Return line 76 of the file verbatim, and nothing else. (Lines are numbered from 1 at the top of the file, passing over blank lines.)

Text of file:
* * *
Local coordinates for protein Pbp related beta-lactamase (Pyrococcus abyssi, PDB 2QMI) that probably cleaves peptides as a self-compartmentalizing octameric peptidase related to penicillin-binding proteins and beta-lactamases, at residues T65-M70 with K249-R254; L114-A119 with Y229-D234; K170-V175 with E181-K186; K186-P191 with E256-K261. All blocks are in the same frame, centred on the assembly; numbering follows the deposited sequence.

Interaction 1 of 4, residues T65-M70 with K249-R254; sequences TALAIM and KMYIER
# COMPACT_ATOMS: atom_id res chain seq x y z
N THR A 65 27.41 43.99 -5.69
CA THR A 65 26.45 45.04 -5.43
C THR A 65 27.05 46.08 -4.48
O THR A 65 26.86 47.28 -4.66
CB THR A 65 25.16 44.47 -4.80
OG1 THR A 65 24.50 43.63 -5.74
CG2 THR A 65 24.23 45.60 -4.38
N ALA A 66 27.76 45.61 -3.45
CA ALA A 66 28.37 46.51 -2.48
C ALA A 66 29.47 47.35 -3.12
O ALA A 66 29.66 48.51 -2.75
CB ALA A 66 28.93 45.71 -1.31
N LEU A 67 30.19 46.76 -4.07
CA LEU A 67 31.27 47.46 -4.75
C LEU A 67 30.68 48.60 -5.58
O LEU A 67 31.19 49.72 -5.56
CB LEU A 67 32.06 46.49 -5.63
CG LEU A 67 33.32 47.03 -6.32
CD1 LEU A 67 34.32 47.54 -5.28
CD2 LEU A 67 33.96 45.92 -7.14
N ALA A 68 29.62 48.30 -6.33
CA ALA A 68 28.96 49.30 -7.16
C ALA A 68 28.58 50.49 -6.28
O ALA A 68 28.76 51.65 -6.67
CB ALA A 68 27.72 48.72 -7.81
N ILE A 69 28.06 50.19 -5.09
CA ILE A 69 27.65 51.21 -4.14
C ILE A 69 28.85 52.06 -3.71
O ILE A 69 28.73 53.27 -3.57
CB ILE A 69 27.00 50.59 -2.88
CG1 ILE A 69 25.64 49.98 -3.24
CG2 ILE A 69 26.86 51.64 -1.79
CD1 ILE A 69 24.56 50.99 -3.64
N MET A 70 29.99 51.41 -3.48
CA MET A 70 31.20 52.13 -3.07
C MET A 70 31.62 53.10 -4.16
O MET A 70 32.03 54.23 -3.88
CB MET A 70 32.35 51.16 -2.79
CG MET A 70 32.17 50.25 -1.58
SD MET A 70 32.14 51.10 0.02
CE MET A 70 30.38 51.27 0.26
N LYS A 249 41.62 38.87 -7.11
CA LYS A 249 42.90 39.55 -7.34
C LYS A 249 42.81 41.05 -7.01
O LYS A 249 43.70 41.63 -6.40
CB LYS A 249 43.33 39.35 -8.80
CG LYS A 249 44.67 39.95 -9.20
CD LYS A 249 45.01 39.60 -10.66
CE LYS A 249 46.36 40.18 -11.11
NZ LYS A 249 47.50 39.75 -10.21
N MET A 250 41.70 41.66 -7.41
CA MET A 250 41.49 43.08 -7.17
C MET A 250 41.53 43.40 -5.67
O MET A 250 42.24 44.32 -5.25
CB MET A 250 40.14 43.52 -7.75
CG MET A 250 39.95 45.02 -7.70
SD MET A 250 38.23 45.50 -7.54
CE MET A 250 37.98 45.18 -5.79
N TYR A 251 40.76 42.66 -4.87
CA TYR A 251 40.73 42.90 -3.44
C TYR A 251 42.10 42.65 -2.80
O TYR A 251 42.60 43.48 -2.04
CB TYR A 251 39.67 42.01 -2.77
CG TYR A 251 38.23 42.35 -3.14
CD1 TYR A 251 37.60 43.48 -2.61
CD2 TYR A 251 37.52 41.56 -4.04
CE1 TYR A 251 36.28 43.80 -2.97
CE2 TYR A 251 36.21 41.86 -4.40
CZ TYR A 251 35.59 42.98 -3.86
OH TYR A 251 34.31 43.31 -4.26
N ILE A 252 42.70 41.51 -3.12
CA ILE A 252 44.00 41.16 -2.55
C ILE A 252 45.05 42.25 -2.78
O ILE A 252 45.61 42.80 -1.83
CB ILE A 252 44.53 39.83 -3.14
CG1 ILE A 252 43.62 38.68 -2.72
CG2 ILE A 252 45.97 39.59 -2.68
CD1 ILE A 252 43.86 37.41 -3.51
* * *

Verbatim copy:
C ILE A 252 45.05 42.25 -2.78